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15 Jan 2022

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Will VR and AR revolutionize data centre inspections and audits?

Data centers can greatly benefit from augmented and virtual reality. Particularly when it comes to inspections and audits. However, so far deployments have been limited. Is this about to change?

Remember the virtual reality glasses that were popular for a while? Especially Google’s cardboard version to do virtual reality via mobile phone was popular for a while. Apple is much more bullish on augmented reality (AR). By using AR we are able to link the physical world to a virtual world. Real estate agents for example have been using this approach to give potential buyers or investors the option to look at a house or building with lots of extra info or extensions, visible only when using an AR app.

Epson, for example, has been selling AR tools to logistics centers for years. Order pickers view their environment through special glasses and are presented with additional information, usually data from an ERP or warehouse management system. The manufacturing industry is ahead of data centres too. We have already seen some very interesting applications of mixed reality or augmented reality in the oil and gas industry, car manufacturing and others, particularly in the area of maintenance of complex installations.

Nevertheless, virtual inspections have obvious benefits. Among them are less travel time and lower costs. There is no doubt that the COVID-19 pandemic has increased the interest of data centre managers in remote monitoring and inspection technologies. Particularly when it comes to colocation data centers that have struggled to create procedures that allow external auditors access to their data centres.

Customers of data centres need audits, of course. They want to ensure that the space they rent in a facility is up to spec and to inspect these facilities after they have installed servers and other IT equipment. How do you grant access to auditors working for one customer when the same facility also hosts equipment and applications from other companies and organizations?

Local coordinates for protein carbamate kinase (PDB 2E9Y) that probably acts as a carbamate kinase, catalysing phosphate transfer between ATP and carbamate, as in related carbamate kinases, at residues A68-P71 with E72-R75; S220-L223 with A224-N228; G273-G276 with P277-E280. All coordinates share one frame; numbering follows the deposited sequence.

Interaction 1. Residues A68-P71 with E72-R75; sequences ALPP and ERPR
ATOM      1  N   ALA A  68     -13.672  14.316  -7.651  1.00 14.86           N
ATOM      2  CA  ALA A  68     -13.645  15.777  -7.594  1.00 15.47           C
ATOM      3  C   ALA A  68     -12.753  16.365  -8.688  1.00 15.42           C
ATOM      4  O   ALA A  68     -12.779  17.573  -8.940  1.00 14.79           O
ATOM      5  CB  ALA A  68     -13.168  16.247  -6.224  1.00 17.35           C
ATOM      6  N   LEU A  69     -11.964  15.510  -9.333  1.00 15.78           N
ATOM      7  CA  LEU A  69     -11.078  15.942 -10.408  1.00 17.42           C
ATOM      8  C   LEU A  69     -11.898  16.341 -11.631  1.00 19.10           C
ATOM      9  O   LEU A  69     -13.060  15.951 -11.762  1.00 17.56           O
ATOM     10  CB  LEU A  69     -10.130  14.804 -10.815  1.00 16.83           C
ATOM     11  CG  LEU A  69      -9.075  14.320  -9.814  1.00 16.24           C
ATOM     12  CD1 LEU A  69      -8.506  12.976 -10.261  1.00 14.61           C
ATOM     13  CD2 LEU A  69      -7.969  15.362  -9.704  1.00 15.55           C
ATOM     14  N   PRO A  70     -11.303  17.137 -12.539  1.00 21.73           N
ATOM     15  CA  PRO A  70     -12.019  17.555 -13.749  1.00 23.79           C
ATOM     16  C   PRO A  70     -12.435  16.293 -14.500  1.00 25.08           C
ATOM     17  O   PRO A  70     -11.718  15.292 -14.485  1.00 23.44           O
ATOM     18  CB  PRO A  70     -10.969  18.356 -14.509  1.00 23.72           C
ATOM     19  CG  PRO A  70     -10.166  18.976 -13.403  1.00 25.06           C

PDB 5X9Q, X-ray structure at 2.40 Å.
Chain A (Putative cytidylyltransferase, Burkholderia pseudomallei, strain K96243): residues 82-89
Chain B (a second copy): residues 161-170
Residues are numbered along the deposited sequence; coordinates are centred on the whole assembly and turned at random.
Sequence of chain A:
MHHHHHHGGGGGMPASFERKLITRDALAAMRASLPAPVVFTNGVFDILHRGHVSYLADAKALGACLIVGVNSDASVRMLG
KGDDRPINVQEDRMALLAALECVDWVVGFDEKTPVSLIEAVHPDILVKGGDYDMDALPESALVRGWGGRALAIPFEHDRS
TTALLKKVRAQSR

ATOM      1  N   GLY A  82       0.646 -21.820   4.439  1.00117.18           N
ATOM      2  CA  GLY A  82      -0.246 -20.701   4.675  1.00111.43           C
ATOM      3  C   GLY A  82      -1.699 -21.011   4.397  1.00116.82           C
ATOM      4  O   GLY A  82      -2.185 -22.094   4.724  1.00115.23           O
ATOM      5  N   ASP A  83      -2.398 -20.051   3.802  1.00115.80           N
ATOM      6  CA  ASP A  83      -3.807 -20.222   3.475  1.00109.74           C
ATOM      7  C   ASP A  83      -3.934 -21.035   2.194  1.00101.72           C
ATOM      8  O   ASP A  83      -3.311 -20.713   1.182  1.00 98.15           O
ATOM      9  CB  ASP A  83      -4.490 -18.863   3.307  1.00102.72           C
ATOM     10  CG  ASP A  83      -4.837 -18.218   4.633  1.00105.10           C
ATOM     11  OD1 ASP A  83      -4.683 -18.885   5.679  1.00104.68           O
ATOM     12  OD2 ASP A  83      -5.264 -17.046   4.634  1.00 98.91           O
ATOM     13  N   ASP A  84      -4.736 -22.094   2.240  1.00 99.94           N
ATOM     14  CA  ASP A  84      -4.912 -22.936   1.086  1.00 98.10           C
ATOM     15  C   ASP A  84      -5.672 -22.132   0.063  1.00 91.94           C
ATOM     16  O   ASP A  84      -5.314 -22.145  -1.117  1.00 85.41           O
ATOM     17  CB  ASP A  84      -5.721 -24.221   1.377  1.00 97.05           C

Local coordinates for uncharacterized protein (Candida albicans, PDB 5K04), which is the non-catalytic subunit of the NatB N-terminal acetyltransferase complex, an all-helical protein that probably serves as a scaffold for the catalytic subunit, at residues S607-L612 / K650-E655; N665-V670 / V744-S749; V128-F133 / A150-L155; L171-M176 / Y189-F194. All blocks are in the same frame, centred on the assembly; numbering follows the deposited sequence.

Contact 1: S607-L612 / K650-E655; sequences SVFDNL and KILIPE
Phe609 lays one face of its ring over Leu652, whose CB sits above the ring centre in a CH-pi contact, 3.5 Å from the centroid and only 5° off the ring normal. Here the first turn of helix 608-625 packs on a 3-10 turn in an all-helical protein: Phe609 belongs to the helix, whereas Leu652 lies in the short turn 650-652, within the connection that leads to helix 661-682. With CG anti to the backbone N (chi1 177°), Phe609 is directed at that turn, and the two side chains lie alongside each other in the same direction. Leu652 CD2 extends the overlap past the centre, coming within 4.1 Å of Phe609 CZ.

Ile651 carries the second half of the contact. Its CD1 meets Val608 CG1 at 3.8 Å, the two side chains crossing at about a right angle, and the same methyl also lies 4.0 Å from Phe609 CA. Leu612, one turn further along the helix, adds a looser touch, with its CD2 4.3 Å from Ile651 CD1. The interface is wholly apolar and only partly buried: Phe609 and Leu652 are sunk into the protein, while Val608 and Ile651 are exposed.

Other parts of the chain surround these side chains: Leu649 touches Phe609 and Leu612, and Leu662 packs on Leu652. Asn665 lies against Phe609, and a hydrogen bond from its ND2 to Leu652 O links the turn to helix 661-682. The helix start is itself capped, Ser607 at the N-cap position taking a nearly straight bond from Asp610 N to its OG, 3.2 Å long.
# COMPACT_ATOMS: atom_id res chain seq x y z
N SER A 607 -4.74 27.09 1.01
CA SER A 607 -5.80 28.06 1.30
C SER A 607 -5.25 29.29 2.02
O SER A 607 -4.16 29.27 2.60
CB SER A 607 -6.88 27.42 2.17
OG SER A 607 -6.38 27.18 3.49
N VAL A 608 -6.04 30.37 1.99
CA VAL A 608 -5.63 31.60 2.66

Several companies are developing VR/AR-based solutions to this problem. These include Croatia's Inceptum and Germany's FNT Software, while Hong Kong's Chayora has added VR-based solutions to its data centre infrastructure services as well.

Microsoft also offers a solution. Using augmented reality, Microsoft allows auditors remote access to data centre facilities on behalf of their customers. As a result, they can inspect the physical environment where their customer's equipment is deployed without having to physically be there. With this technology, a data centre employee is connected to the external auditor. While wearing the hololens, this employee walks through corridors and other areas the auditor wants to inspect. Whenever the auditor has a question or request, the employee of the data centre is there to perform the necessary actions in real time.

What makes using AR or VR for these purposes different from setting up a video link? The primary benefit is the additional data that can be displayed on an auditor's or remote inspection officer's screen. This is where mixed reality comes into play. Extra information, such as the applications running on specific hardware, can be displayed on the inspector's or auditor's screen. Or maybe a list of people who have opened the door of a rack, or have entered a specific corridor.

An audit can now be substantially shortened by using this approach, according to a Microsoft case study. A full-blown audit previously took six to eight weeks to complete, while HoloLens-based audits take two to four weeks on average.

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